Today there is more complexity than ever among health plans and the specialty solutions bolted onto them. In light of steadily rising healthcare costs, plan designers are searching for creative ways to build quality offerings, keep costs low, and simplify the member experience. The evidence is everywhere that current models are not working: Take the Amazon-Berkshire-JP Morgan announcement earlier this year.
While employees have become accustomed to the breadth of providers in a traditional open access network, it is not a very cost-effective option. Employers have been shifting the cost burden to enrollees, with collateral consequences, including deferring care – not our objective! Broad networks struggle with effective medical management, often employing a constellation of third-party specialty vendors that lack coordination within the broader portfolio, adding cost and complexity, and with debatable savings and quality impact.
Narrow networks have grown in popularity because their lower premiums make them more affordable. But this is primarily a discounted fee-for-service play using restricted choice. Employees have been hit with surprise out-of-pockets costs when they go to in-network hospitals because certain providers, such as anesthesiologists, are out-of-network. Some patients find out that a hospital or doctor was out-of-network only after they receive a shockingly high bill. There is dissatisfaction with narrow networks where care coordination is still not handled well, and the member experience is spotty.
There is another option, one that lowers costs, really coordinates quality care, and provides a choice of providers that employees want: an integrated network of hospitals, doctors, and other providers who are part of the same health system. Health systems agree to negotiate lower fees to attract a large number of employees who commit to their network for the entire plan year – leaving employees more money in their paychecks and providing a concierge-like member experience.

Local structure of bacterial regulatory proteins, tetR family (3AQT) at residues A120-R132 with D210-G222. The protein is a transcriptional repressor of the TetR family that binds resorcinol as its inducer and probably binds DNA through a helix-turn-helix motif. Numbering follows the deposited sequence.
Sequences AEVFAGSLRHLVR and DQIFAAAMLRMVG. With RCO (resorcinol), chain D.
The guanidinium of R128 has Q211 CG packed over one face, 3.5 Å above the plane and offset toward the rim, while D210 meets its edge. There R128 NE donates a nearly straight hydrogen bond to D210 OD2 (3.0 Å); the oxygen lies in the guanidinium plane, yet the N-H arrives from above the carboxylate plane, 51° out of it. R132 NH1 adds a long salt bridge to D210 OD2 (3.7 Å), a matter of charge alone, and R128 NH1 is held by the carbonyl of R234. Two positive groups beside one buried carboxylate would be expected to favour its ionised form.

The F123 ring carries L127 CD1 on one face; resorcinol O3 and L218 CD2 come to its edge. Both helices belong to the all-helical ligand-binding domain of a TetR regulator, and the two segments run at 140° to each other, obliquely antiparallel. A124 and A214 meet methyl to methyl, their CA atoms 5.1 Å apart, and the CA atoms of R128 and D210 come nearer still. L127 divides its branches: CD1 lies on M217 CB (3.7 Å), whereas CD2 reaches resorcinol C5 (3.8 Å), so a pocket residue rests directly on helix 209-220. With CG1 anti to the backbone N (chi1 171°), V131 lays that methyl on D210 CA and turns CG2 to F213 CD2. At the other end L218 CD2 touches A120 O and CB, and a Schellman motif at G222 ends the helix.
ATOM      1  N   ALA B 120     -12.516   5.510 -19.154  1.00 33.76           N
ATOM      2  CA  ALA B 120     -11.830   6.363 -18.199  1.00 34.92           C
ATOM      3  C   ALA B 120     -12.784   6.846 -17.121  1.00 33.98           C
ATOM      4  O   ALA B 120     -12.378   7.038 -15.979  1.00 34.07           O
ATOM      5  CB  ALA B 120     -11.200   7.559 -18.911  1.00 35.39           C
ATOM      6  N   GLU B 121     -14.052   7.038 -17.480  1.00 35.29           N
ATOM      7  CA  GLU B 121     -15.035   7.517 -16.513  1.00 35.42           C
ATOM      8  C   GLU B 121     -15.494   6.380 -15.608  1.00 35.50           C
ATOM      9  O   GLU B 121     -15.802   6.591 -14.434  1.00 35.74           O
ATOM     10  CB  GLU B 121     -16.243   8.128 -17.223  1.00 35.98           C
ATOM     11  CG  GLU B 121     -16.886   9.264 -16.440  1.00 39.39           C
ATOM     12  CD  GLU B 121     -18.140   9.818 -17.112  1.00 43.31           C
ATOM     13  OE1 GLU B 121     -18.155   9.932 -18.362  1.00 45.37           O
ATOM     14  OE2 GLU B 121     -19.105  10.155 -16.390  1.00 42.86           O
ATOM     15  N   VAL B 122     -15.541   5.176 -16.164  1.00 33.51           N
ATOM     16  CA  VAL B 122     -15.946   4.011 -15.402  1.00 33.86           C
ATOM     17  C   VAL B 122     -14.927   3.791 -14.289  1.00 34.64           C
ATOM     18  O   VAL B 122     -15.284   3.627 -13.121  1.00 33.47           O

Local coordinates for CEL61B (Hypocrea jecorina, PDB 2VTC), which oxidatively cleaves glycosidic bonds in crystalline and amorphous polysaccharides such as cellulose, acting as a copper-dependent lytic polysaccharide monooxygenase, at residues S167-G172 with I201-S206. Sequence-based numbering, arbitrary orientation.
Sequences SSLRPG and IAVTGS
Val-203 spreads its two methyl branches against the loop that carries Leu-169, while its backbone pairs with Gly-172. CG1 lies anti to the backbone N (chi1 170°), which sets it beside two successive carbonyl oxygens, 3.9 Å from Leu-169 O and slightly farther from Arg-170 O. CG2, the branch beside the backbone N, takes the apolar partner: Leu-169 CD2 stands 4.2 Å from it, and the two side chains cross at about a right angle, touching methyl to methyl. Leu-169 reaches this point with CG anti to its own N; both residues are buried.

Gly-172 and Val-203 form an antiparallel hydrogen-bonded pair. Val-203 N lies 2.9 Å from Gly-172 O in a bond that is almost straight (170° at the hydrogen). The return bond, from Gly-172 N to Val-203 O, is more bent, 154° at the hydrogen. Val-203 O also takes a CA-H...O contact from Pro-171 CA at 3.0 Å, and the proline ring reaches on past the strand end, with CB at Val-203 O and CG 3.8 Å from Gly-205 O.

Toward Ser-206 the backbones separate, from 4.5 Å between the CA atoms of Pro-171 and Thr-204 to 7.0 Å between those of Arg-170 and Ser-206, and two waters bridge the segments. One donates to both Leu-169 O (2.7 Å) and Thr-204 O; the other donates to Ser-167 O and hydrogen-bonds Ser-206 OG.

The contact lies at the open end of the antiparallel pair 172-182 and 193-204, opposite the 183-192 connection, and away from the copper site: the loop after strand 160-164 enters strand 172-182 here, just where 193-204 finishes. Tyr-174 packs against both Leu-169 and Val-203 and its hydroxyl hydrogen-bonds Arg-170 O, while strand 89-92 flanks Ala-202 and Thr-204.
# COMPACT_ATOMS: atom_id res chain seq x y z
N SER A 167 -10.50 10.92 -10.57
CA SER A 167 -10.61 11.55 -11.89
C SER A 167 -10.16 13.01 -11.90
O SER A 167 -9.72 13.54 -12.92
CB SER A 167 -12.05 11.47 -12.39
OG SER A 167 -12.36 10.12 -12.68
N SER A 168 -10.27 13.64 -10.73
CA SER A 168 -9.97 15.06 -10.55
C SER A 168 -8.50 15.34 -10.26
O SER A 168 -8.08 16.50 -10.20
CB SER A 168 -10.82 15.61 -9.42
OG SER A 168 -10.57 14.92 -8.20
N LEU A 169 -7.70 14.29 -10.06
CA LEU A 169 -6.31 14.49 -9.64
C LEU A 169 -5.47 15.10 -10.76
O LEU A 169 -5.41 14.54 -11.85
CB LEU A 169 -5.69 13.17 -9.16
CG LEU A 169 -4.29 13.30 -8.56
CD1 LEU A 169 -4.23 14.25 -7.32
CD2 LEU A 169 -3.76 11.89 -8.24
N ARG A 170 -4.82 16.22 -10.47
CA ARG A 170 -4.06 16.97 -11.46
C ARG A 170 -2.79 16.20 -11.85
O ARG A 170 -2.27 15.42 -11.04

In an integrated health network care is coordinated, efficient, evidence-based, and supported by state-of-the-art information technology. Since providers in the health system use the same electronic medical record (EMR) system, doctors can more easily collaborate and share data. When a patient shows up in the doctor’s office, the doctor has a complete medical history – all checkups, lab results, x-rays, drugs prescribed and diagnoses made resulting in more coordinated care and better health outcomes. And, redundant medical services are not performed.
Since employees choose a single health system and commit to it for the plan year, they are more engaged in their healthcare decisions. They develop long-lasting, more satisfying, and clinically valuable relationships with their doctors. Employers benefit from a model that promotes better outcomes, long-term health, and productivity. All at lower cost for all parties. Choice is nice, and yes, an enrollee gets their care within their chosen health system. But how often does an enrollee really access care far afield? The reality is, care is almost always secured and delivered locally. Integrated networks are a growing and viable option.